Rambert Triple Bill at Sadler’s Wells


Contemporary dance often has to fight a bad rep: too vague, rambling, and often pointless verging on the ridiculous. Rambert usually avoids this. It is the country’s oldest dance company and acknowledged to be the leading light in modern performance but, disappointingly, the first two acts of its triple bill at Sadler’s Wells do nothing to quell the flames of skepticism. Luckily, the third (and headline) act erases any doubt from your mind, and is an explosion of energy that forces the dancers to throw caution to the wind as they move, shout, and act along to a surreal miscellany of music – it is joyfully infectious.

Rambert Castaways

The eclectic and undeniably bizarre selection of songs in Barak Marshall’s The Castaways ranges from American swing to “Yiddish pop and Soviet pomp.” A man in a heavy woolen overcoat stands among debris on a dimly lit stage and shouts “Hello? Hello?” It’s a bleak opening that swiftly blurs into action by the dancers. They include a jilted bride, a group of “mean girls,” a besotted couple and a beggar. Their individual significance is never clear – are they a group of strangers flung together or a community banished to purgatory?

The result is perplexing yet intriguing. They fiesta and shout and the piece has a marked vaudevillian edge and choreography echoing hieroglyphics that, when done in unison, makes the ensemble look half-crazed, and almost brainwashed. It is like a dream that has a certain charm to it. The story is not directionless, as the castaways  try to find their way out of their predicament, but the problem, as Marshall explains, is that the characters “are all victims of their own weakness and perpetuate the same vicious cycle they try to escape.”

The CastawaysThis is in contrast to the first piece of the night, Ashley Page’s Subterrain, which goes absolutely nowhere: five couples languishing in an equally austere set with no plot, no point, just some meandering liaisons set to Mark Anthony Turnage’s score, fused with the electronic sounds of Aphex Twin. The couples do have differing pas de deux of sorts, which imply separate undercurrents in their respective relationships – but the result is underwhelming even with the dancers themselves do a sterling job; the choreography requires painstaking core control and a vast number of lifts, which are all executed with ease and beautiful partnership.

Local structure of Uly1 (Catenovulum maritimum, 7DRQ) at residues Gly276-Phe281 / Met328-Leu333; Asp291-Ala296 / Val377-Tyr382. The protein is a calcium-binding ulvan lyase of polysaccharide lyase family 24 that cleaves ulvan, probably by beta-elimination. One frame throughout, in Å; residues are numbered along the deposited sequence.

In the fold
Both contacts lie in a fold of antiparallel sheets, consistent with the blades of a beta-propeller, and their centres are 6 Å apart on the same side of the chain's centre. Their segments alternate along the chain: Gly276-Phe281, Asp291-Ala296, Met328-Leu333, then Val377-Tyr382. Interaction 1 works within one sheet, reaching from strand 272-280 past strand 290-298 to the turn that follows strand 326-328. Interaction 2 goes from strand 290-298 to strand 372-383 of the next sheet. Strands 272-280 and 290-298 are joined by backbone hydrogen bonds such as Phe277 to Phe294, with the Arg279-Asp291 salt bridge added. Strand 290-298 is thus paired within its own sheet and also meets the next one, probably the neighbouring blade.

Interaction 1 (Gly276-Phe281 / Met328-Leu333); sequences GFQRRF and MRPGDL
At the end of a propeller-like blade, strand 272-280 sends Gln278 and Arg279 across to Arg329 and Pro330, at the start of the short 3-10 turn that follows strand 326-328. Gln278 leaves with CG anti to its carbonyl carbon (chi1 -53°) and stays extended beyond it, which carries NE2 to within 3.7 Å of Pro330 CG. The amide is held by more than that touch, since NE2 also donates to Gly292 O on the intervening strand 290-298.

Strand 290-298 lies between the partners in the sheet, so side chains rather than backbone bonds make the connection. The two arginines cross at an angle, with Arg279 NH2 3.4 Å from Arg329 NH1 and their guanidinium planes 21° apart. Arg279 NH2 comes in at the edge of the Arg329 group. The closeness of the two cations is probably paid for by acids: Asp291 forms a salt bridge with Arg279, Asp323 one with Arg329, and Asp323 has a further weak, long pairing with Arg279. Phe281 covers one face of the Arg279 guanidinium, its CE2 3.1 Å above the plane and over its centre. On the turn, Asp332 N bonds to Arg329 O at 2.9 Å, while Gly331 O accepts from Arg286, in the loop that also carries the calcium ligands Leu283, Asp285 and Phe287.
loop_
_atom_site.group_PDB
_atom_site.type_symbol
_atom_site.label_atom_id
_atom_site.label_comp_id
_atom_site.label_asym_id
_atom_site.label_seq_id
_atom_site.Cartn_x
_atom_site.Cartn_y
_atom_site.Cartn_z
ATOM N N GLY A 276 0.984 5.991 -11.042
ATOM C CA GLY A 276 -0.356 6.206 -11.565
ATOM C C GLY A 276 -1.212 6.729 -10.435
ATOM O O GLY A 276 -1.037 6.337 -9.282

These two pieces sandwich The Comedy of Change, by the Rambert’s Artistic Director, Mark Baldwin. Created in 2009, the piece is inspired by Darwin’s On The Origin of the Species and explores the evolution of man, with the dancers first appearing in sci-fi-like white pods from which they emerge as arm-hanging primitives, and there on in develop. There are sudden bursts of energy (notably from Dane Hurst, who springs strikingly into action) as the dancers – dressed in black and white gimp suits – get used to their own limbs. It has a vaguely endearing edge but is all a little peculiar and not helped by a lack of synchronicity within the group.

Once we actually made it to the third act, it became clear just where the dancers had been hiding their oomph; the advent of The Castaways was the overwhelming highlight of the evening and clearly the piece the performers have been dying to get to all along. It is surreal, fantastical and I don’t think you’re quite meant to know what’s going on, but that is part of the fun and it is enlivening to see dancers relishing a task so greatly.

For future productions at Sadler’s Wells see the website.


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